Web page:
For this, our first instalment of Trafika Europe Corner on European Literature Network, we’re pleased to announce the release of our latest journal issue, free online:
This special journal issue is devoted entirely to contemporary Swiss voices, showing the variety of native and non-native German, as well as French, Italian, Romansch, and Yenish writers: with fiction and poetry by Michael Fehr, Max Lobe, Leta Semadeni, Ilma Rakusa, Odiel Cornuz, Michel Layaz, Klaus Merz, Noëlle Revaz, Mariella Mehr, Frédéric Pajak, Dana Grigorcea, and Matteo Terzaghi, striking photo compositions by Jules Spinatsch … and much more.
Keeping with our Swiss theme, we’re happy to share a few poems here, by Alexander Xaver Gwerder, newly translated from German by Marc Vincenz, who has also provided the brief bio following the poems. Thanks so much to ELN for this new forum!
There are fields now where the shadow blooms
whose source is not a light;
and what casts it is melted darkly
from within and blazes in the dusk.
Maybe it’s evening. A lost child
amazed at finding its way home—
guided by the wind which begins with the ancestors
and the star’s half-extinguished murmurs.
Maybe it’s morning and a bird soars
over a sprawling forest
where a stillness thrives between two trunks
who believe they are lovers—
Now, as in a dream, the hour will decide
whether earth or sky weighs more.
I am filled with the burden of both,
and to each I owe my voice.
It Was Just the Lantern …
A day in February and snow falls,
clouds in slivers and clumps—
deadly desire; when snow falls
you think of a sanguine death.
To live once more and write
about everything that descends silently—
driven under the eaves
and disguised as grinning melancholy.
It will be evening very soon and then
the snow-maiden will entice you outside.
She speaks in a strange incantation:
you no longer find your way home.
You follow her electric trail,
can’t fathom that driving force …
Ah, it was just the lantern—
yet within: what a captivating light!
The whole city full of gardens!
Perhaps you’ve finally succeeded?
You find yourself over the tracks,
bent over, to decipher this dream—
The air is full of crazy songs.
But we barely listen
one hour after midnight—
For example the esteemed pilot’s voices
and the crew left behind when he departed,
who shouted and jeered he wouldn’t return
while he floated on the stewardess’ smile—
But have no fear,
life is irredeemable!
And that same song that ends in a wail,
sometimes isn’t true.
Alexander Xaver Gwerder was born in 1923 to a Swiss working-class family. He trained as a printer’s apprentice. Shortly thereafter, he completed his obligatory military training and active service, which was extremely traumatic for him. In 1944, he married Gertrud Wälti and moved to Zurich with their two children, Urban and Heidi, where he worked as a printer.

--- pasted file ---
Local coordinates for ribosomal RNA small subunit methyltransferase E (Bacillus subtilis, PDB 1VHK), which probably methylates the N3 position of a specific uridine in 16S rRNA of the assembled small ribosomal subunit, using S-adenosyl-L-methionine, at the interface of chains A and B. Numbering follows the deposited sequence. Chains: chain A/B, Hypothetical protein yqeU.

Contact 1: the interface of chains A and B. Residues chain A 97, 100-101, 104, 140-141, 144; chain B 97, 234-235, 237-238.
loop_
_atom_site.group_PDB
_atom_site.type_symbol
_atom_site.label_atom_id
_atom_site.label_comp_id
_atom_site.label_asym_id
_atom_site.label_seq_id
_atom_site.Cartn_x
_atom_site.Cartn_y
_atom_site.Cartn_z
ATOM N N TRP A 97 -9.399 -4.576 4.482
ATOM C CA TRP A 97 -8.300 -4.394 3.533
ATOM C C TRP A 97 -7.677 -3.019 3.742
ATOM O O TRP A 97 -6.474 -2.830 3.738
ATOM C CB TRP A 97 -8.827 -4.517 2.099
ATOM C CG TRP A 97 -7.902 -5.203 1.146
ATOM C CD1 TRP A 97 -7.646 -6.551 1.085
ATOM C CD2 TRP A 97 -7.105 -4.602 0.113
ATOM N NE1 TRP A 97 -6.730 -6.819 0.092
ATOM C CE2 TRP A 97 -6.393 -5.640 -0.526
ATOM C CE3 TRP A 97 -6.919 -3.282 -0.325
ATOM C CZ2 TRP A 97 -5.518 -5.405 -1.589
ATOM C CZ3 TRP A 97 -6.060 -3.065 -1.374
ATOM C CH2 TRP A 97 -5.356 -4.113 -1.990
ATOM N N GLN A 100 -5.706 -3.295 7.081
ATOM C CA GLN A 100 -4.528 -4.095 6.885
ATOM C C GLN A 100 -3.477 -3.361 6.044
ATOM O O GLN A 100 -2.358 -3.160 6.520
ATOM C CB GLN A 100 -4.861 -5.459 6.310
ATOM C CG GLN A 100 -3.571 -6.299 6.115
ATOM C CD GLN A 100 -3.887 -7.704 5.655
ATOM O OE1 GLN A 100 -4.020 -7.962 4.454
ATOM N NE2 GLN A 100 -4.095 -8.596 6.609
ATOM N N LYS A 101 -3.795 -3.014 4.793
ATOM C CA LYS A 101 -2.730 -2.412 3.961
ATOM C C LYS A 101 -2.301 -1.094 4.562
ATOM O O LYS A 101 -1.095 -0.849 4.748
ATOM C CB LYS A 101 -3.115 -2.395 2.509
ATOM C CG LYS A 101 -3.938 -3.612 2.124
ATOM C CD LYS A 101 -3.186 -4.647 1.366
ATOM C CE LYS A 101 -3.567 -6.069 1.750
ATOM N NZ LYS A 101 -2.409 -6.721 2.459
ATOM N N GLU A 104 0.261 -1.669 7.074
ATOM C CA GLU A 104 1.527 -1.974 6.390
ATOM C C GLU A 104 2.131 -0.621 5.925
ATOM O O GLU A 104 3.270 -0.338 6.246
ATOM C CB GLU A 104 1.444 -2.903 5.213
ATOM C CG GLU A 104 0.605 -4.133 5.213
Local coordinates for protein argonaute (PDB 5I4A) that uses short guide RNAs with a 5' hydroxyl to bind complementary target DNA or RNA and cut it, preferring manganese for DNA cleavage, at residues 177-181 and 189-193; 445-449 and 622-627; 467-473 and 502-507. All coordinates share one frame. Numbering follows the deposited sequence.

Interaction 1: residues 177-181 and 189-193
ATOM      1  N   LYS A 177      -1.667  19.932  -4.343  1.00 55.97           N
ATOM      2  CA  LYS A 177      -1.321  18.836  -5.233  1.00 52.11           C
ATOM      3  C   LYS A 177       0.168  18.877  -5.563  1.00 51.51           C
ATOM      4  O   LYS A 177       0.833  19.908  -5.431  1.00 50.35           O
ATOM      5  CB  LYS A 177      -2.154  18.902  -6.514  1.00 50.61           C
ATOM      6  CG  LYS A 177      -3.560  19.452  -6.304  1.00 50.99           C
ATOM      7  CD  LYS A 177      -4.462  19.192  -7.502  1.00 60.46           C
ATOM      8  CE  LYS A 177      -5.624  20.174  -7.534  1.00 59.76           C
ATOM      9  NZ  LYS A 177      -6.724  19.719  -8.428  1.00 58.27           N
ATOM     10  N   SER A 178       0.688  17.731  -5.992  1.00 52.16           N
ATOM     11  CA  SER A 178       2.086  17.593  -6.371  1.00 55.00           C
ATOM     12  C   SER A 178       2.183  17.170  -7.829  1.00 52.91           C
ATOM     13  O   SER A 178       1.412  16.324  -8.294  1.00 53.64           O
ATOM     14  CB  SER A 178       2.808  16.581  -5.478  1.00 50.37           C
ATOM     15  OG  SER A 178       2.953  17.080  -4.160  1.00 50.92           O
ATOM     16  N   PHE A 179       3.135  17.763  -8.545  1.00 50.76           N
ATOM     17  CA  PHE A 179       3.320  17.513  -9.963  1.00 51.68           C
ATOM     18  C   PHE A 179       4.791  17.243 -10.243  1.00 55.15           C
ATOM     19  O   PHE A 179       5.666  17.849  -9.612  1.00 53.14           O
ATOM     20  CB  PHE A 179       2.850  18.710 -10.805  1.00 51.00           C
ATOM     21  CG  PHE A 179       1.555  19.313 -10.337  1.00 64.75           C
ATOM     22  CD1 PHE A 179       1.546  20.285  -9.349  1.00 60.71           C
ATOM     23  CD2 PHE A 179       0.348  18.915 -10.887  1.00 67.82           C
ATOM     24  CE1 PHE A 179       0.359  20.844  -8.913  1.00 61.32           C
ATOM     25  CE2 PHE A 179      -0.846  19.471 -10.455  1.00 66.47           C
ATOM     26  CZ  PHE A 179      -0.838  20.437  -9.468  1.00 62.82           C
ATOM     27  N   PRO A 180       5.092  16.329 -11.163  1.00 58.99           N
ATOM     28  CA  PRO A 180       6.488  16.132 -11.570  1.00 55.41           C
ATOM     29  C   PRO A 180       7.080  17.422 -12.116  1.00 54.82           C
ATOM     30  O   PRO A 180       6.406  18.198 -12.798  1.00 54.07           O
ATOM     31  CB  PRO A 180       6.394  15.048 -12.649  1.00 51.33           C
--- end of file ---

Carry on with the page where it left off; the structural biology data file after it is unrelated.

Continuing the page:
Gwerder had begun writing poems when he was sixteen. In 1949, a few of his poems were published in the Zurich newspaper, Die Tat. His talents were recognized by a handful of Swiss editors. Gwerder refused to continue his obligatory military service—this culminated, in 1951, in a series of letters with the Head of the Military Department of the Swiss Confederate. In 1952 he was openly criticized as anti-establishment in the Swiss newspapers. This series of incidents sent him into bouts of deep depression, finally culminating in a nervous breakdown. Frustrated, he left his wife and children for his nineteen-year-old mistress, Salomé Dürrenberger. In September 1952, on the trail of the spirit of Vincent van Gogh, Alexander and Salomé set off to Arles, France. Their plan: to commit suicide together. Salomé survived the double-suicide attempt; Alexander did not. He was just 29 years old.
Most of Gwerder’s work was published posthumously. He was clearly influenced by Gottfried Benn and Rainer Maria Rilke. Alexander’s poems are highly imagistic, written in a rhythmic language and infused with the Swiss dialect of his childhood. Alexander is highly critical of the bourgeoisie and the conservative institutions of Swiss government and the military. During his lifetime he was a complete outsider to the Swiss literary establishment and little-acknowledged for his poignant and stirring visions. It was only 45 years after his tragic death that Gwerder’s collected and uncollected poems were released, and his extraordinary talent finally brought to critical attention. Upon release, the reaction was immediate. The German newspaper, Die Zeit, hailed Gwerder as a new Rilke. The Swiss daily, Tages-Anzeiger, found Gwerder’s poems, “[s]huddering: as if staring into the heart of a storm.”